Error from the District Court of Logan County; before John H. Burford, Trial Judge.

C. B. Stuart, T. R. Beaman, C. O. Blake, M. A. Low, Dale & Bierer, for plaintiff in error.
Devereux & Hildreth and Cotteral & Horner, for defendant in error.


¶1 There are but two questions presented to the court and argued by counsel for a reversal of the case. While some other assignments of error have been made by the plaintiff, a great many objections were waived in the motion for a new trial, and by the express statement of counsel in their brief, all of the assignments of error, save two, have been waived and abandoned by them, as we find in the very outset of plaintiff in error's brief. "There are two questions which we will present in this brief and argument, for a reversal of the case, with directions to the court below to dismiss, and we will present them in the following order." The first of these questions is:

"We contend that the court below, under the evidence should have sustained the demurrer interposed at the conclusion of plaintiff's evidence, or should have sustained the motion of plaintiff in error which asked the court to direct a verdict in favor of defendant, because under the evidence in the case, it is plainly evident that the plaintiff ought not to recover, because of contributory negligence upon his part."

¶2 And the second is:

"That the court below erred in excluding the testimony offered by the defendant below for the purpose of showing that the injury complained of was the result of the negligence of persons for whom the defendant company was not liable, to wit: Kahmann, & McMurray, independent contractors, who sub-contracted with one James McCaddon, for the construction of the vehicle crossing, which plaintiff below claimed was so negligently constructed as to cause the injury complained of."

¶3 These are the only two propositions which this court has a right to consider. This is true from the fact that they are the only two which are presented by counsel for plaintiff in their brief and argument, and under the well recognized and oft repeated decisions of this court, where errors are assigned and are raised in the motion for a new trial, and are not referred to or discussed in the brief of counsel, they will be treated as waived in this court. This proposition requires no citation of authorities, as it has been so often and repeatedly decided by this court. We will discuss these propositions in their order:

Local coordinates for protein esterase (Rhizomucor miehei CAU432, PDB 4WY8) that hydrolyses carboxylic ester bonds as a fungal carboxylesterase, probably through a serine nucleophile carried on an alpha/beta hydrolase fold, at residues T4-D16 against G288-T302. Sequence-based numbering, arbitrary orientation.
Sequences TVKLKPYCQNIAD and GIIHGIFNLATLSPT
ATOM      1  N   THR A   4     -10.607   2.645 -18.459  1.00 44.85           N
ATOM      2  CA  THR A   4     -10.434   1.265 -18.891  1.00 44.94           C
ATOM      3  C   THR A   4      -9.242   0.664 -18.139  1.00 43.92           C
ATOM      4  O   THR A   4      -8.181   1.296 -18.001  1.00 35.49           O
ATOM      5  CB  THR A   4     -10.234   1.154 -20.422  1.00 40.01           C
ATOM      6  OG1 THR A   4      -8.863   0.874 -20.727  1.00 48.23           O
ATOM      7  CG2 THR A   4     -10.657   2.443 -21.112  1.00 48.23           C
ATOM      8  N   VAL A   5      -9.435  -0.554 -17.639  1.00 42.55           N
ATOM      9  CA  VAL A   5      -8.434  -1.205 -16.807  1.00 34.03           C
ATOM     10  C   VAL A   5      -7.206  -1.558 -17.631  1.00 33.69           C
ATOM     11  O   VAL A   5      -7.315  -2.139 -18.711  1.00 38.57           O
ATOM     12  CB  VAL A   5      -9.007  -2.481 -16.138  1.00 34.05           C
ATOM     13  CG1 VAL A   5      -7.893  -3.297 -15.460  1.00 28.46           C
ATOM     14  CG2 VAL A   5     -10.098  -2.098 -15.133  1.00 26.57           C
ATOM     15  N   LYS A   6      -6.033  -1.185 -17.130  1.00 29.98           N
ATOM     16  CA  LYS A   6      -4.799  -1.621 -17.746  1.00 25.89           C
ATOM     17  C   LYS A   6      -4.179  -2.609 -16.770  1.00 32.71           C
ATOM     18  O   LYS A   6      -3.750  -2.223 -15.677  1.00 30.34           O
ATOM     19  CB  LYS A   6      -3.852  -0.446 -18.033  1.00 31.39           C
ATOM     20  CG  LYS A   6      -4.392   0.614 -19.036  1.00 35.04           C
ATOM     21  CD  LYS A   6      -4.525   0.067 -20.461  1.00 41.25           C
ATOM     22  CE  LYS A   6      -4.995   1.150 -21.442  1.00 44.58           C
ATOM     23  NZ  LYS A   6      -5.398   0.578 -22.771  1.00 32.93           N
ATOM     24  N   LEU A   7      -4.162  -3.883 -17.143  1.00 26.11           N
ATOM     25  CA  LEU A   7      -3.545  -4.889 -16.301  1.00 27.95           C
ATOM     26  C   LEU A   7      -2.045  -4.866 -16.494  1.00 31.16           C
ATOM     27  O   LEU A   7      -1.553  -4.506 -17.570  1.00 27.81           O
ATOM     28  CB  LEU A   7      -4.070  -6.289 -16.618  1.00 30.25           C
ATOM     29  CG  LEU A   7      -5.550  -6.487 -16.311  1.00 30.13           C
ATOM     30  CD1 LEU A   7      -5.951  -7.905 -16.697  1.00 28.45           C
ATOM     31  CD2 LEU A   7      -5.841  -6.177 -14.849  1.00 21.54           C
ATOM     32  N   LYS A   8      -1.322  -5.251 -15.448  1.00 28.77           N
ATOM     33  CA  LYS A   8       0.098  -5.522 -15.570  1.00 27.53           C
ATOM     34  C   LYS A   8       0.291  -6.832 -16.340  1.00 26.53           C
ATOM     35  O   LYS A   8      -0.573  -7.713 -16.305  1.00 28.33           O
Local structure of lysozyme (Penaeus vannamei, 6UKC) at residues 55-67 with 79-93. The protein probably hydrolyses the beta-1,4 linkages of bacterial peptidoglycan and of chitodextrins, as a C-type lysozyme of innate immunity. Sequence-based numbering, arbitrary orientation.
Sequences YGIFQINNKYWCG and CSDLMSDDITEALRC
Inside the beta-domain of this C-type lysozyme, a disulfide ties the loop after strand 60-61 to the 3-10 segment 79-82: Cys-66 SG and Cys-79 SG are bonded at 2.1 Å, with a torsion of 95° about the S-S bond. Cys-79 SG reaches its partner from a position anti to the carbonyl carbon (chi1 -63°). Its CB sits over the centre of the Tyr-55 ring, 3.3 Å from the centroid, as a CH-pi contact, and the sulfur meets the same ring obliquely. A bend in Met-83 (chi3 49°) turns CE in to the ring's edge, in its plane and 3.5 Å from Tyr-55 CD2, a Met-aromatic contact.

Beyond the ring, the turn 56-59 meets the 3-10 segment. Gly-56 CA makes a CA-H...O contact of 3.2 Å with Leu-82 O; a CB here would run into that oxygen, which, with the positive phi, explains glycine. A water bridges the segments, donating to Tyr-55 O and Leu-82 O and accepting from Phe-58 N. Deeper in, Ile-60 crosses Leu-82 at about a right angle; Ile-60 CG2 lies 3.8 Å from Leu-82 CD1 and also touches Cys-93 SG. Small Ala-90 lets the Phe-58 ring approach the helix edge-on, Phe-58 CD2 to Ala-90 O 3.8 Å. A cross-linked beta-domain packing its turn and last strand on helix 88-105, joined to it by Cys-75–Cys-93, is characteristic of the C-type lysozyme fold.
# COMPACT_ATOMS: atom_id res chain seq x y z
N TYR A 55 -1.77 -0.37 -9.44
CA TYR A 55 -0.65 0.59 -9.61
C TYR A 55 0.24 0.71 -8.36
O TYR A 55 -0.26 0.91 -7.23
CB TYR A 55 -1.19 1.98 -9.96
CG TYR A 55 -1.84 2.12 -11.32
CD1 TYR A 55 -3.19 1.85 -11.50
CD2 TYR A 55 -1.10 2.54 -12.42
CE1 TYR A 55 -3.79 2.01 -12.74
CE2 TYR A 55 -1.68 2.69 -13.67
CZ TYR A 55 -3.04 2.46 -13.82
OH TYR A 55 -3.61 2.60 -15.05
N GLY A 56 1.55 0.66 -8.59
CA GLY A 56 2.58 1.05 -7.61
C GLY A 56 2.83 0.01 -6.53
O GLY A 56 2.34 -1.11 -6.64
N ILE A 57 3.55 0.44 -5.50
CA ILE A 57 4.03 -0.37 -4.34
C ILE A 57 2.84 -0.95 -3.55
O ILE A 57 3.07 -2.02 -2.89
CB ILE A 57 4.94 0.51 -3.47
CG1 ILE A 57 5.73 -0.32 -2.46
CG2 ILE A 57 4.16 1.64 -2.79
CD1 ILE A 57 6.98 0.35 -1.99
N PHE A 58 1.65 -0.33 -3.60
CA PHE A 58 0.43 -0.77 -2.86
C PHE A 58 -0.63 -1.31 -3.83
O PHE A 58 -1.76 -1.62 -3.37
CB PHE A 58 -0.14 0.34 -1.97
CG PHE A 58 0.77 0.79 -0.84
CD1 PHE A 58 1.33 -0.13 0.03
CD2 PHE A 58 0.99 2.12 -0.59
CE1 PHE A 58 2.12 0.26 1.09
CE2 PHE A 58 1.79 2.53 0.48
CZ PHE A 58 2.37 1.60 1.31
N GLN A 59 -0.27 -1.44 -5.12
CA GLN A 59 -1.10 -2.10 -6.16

1st: Did the evidence disclose such contributory negligence on the part of the plaintiff that the court should have taken the case from the jury and directed a verdict for the defendant in the court below? We take the rule to be well established, that where there is a conflict of evidence on the question of contributory negligence, it is always a question of fact for the jury, and it is only in cases where the facts are such that all reasonable men must reach the same conclusion that it becomes a question of law for the court.

¶4 In the case of Kane v. Northern Central Railway Company, reported in the 128 U.S. at page 91, the United States supreme court say:

"In an action by an employee of a railroad company against the company to recover damages for personal injuries received by reason of the negligence of the company, in order to determine whether the employee, by recklessly exposing himself to peril, has failed to exercise the care for his personal safety that might reasonably be expected, and has thus by his own negligence contributed to causing the accident. regard must always be had to the circumstances of the case, and the exigencies of his position; and the decision of this question ought not to be withheld from the jury unless the evidence, after giving the plaintiff the benefit of every inference to be fairly drawn from it, so conclusively establishes contributory negligence, that the court would be compelled, in the exercise of a sound judicial discretion, to set aside any verdict returned in his favor."

¶5 And in the case of City of Guthrie, v. C. E. Swan, reported in the 5th Okla. page 779, this court says, on page 785, of the opinion:

"These circumstances adduced in evidence were such as that it was the duty of the court to submit them to the jury for determination as to whether or not, under proper instructions, the plaintiff was guilty of negligence."

¶6 And in the case, prior to using this language, the court had detailed the evidence which showed that there was a conflict of evidence upon this point.

¶7 And in the case of Neely, v. Southwestern Cotton Seed Oil Co., (Okla.) reported in the 75 P. 537, this court says: